Learning Curve: Chapter Three

20160504_212245Welcome back to my ramblings about my experiences with games and the occasionally steep learning curve that we all must navigate.  Over the last two weeks I have assembled, based and started to paint my forces.  That last struggle will be documented in the Sunday column from this point onwards whilst we concentrate on gaming on Wednesdays.  This week we’ll take the next logical step and assemble a force.  That’s quite a task in itself sometimes and nowhere that I’ve seen do you have the options you do in Open Combat.

Published by Second Thunder and developed by Carl Brown and Gav Thorpe (who are both really nice people and it was a pleasure chatting to them about the game – thanks) the game is a pre-gunpowder skirmish on a 2×2 foot board.  Yes you can play it at home as long as you own a table!  The rules allow for you to use any figures you own as your warband, historical or fantasy it doesn’t matter and it means that regardless of which figures you all own you’ll always be able to play (and buy all the cool shiny new figures you want).

Now that’s all great and I’d recommend getting a copy of the rules because they’re excellent.  The game plays by making you choose carefully the order of activation because a catastrophic miss or stumble can end your turn with your forces in disarray.  This makes ‘safe’ activations the first you’ll do most of the time and part of force design is to mitigate the risk of losing the initiative.  For example rolling more dice by having a stronger attack characteristic or perhaps by making your warriors faster to take better advantage of the available cover.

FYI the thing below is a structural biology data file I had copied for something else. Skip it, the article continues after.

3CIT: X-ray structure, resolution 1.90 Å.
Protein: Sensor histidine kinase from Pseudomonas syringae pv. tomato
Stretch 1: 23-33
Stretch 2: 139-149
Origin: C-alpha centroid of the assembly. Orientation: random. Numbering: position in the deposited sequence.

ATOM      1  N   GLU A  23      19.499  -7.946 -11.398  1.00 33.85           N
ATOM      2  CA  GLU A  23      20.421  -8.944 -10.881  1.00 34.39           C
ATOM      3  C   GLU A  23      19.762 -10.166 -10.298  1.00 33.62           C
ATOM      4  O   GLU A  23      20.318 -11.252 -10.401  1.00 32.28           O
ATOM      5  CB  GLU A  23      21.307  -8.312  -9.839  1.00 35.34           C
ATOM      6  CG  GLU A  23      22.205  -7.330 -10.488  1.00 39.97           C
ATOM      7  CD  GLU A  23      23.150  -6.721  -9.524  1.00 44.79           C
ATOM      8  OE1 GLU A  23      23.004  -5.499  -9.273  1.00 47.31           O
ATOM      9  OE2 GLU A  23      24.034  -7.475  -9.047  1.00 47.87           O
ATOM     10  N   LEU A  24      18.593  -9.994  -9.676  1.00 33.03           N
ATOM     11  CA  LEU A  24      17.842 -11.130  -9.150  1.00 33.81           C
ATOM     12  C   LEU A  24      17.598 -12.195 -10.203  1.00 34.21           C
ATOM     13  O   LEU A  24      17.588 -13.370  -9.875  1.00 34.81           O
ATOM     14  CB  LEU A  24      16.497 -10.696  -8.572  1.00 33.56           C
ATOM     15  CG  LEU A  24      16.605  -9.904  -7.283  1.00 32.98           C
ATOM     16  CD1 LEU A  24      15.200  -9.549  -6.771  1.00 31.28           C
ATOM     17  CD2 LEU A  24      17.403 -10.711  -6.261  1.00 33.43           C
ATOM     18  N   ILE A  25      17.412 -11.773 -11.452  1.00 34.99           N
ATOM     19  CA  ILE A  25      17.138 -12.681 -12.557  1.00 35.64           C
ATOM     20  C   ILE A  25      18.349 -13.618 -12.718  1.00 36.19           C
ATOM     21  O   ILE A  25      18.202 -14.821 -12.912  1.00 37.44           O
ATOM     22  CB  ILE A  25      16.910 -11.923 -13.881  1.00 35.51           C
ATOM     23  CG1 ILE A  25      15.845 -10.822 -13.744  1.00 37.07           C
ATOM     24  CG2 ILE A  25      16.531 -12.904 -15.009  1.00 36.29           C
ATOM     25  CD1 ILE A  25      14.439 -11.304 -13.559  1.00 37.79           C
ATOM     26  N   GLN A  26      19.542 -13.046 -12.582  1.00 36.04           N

wp-1461305057143.jpgHow that works is by allowing you to design each individual from the ground up.  Every characteristic point that you add costs one renown from your total.  Also equipment, weapons and skills cost one renown.  This seems really straight forward right?  Well no; it leaves you with a bewildering array of possibilities that allow you to create anything between a three of four man adventuring party and eleven (really bad) zombies lead by an evil necromancer!

I think that the competitive gamer in me would probably plump for around eight guys, two of which would provide specific roles whilst the other six form a more generic core.  The core would be armed with Bows and Swords with the Marksman skill to mitigate losing initiative.  The other two specialists would perform the role of battering ram/counter attack and scout/flanker.  The former armed with a shield to bolster his defence and some close combat orientated skills.  The later will have movement based skills and a speed boost to allow him to get behind the enemy facing and force them to at least take note of his threat potential.  He will hopefully perform the role of sniper and disruptive influence  once in position.

dragon_age_inquisition_war_table

 

I actually think though that this game really shines when you use the rules mentioned above to create really characterful forces.  A merry band of adventuring misfits all with their own talents and weapon specialisations for example or a mysterious band of Ninja warriors all with throwing stars and evasive irritating movement abilities.  The sheer scope of what you can achieve with this force creation allows you to use any fantasy or historical model you can buy as long as you have the renown limit high enough!

 

I’m pretty sure that one of my next buys is going to be some adventurers of different races to make myself a fellowship of sorts, or perhaps some ninjas or samurai or gladiators (oh dear, it’s happening again)!  Once I’ve painted all the other stuff of course; see me on Sunday night for the details.  Until then happy gaming! -Mark

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